History of London Boxing
The Lonsdale Belt
The Lonsdale Belt
By Gary Holland
The origins of the Lonsdale Belt, the oldest championship belt in boxing.
The Lonsdale Belt is the oldest championship belt in boxing and its origins started in London back in 1909. The belt is named after Lord Lonsdale who was patron of the National Sporting Club. The Earl of Lonsdale was a keen boxing fan who supported boxing for many years.
It was originally presented to the champion in each British weight division and the holder could keep the belt if it was won and then defended two times. The belt was first won by Freddie Welsh in 1909 for winning the British lightweight title. Heavyweight Henry Cooper was the first person to win three Lonsdale Belts outright in his seventeen year professional career.
The belt is still won today and awarded by the British Boxing Board of Control although to keep it you must win and defend it three times. The belt is crafted from gold and porcelain and is therefore very expensive to produce.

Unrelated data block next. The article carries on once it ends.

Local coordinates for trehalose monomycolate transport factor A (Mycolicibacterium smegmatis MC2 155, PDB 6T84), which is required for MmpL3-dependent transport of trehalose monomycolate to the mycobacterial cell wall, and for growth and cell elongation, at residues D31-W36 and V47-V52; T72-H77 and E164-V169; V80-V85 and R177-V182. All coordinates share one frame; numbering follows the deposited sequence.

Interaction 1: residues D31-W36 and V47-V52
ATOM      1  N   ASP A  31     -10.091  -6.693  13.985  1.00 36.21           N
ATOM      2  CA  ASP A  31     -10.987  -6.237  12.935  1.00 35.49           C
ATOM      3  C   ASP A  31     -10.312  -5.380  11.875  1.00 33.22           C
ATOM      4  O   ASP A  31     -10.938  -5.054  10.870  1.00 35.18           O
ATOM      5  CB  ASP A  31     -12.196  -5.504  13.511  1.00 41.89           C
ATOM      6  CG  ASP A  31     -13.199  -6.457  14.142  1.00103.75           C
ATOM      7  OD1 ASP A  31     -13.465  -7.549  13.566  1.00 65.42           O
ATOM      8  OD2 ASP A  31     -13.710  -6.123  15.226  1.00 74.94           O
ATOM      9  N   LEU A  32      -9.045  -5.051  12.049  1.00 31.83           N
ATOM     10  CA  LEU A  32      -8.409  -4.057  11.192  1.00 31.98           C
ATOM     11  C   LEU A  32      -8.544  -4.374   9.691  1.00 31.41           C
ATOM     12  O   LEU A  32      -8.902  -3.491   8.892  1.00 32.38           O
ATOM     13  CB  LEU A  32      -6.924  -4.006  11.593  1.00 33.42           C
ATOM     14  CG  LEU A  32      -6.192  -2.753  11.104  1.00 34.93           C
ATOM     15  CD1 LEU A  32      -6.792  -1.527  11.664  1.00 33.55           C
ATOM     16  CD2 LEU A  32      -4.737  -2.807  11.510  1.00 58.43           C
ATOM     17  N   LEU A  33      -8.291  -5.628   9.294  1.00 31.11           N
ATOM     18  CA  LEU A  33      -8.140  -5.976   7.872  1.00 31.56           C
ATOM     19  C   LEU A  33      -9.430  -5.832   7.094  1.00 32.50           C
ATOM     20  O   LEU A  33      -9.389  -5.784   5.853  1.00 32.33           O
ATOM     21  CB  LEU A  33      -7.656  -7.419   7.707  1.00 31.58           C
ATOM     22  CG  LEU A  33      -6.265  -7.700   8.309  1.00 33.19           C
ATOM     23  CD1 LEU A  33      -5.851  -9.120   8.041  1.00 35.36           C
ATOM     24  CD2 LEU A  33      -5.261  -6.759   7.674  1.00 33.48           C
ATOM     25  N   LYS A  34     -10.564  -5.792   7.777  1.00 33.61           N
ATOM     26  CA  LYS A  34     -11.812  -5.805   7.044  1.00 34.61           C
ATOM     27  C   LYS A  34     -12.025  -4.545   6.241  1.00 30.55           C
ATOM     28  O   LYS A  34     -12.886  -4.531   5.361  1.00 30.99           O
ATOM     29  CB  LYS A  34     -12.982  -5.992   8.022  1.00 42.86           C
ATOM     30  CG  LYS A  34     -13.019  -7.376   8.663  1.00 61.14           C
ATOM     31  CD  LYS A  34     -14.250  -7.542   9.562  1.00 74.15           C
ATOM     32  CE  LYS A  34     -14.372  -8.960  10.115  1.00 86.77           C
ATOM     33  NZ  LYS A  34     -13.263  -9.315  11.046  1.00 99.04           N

"Bombardier" Billy Wells from London's East End was the first British Heavyweight to win the Lonsdale Belt back in 1911 where he defeated Ian Hague with a knockout in the sixth round.
The original belt won by Billy Wells
He defended the title thirteen times, a record that stood for many years, before losing against Joe Beckett in February 1919. The Lonsdale Belt that he won was the original heavyweight belt and is crafted from 22 carat gold unlike later belts.
BBC London have managed to track down this historic belt and we can exclusively reveal that the Belt is kept at The Royal Artillery Barracks in Woolwich, South East London. The belt however is not on display to the general public.
last updated: 09/04/2008 at 12:03